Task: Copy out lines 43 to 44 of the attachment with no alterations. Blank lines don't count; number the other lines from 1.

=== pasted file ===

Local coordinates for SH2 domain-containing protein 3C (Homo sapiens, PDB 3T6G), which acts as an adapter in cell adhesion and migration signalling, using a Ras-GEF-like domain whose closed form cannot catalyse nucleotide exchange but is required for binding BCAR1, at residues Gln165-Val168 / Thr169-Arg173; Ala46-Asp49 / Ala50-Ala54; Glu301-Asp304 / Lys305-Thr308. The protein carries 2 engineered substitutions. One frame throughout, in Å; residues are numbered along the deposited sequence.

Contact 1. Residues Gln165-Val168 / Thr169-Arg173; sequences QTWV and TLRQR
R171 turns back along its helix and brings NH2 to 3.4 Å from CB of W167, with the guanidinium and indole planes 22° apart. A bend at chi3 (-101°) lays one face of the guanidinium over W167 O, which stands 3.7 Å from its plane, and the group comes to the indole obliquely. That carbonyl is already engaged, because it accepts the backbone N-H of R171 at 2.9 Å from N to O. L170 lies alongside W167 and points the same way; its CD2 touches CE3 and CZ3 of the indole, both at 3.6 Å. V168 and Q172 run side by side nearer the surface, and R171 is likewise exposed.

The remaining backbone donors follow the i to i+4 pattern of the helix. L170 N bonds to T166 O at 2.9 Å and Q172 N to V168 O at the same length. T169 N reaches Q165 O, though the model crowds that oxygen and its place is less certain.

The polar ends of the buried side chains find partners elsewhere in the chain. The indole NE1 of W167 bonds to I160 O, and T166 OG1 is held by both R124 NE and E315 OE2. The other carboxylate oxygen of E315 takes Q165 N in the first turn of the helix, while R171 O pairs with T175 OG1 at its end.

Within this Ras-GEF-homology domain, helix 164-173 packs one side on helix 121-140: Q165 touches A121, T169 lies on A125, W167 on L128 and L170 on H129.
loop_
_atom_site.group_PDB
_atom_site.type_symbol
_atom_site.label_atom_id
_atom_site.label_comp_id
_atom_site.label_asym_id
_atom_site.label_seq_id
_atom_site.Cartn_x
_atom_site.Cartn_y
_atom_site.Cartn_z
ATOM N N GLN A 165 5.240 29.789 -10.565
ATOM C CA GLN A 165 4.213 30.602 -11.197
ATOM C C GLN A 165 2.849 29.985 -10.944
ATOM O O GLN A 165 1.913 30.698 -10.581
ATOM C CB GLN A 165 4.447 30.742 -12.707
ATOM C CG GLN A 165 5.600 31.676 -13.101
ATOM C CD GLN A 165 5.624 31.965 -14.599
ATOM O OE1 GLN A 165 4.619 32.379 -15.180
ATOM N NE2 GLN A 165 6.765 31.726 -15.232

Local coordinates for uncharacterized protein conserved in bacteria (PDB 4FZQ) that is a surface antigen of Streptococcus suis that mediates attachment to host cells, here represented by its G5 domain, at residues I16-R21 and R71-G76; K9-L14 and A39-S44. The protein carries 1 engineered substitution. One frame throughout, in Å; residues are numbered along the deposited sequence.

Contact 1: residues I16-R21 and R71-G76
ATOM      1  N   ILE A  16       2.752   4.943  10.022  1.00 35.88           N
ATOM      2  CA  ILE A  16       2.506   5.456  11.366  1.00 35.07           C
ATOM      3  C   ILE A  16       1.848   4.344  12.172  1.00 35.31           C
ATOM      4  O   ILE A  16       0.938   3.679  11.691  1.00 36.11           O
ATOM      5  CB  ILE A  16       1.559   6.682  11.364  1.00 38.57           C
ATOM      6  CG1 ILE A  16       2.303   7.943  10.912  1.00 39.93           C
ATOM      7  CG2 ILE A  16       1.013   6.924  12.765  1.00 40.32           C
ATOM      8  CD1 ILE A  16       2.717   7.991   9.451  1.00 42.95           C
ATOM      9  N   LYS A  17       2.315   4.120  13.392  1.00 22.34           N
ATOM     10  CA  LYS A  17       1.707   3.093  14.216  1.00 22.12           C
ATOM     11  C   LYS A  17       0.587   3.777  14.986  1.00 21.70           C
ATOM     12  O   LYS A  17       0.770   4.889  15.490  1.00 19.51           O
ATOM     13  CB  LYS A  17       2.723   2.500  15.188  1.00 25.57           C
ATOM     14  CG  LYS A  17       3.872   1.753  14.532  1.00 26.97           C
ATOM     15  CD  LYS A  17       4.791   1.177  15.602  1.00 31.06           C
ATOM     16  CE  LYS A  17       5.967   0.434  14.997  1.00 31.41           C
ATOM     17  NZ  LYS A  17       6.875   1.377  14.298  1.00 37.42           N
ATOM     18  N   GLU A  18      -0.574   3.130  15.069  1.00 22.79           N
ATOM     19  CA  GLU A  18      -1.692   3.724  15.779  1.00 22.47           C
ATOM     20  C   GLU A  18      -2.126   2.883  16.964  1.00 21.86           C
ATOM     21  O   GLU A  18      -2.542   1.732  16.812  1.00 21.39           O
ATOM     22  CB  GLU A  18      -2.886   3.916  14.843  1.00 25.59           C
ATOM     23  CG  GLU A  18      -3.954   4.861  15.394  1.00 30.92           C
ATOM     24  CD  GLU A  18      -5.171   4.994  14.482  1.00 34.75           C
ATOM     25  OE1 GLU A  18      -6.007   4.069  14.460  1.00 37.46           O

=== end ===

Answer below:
ATOM     16  CE  LYS A  17       5.967   0.434  14.997  1.00 31.41           C
ATOM     17  NZ  LYS A  17       6.875   1.377  14.298  1.00 37.42           N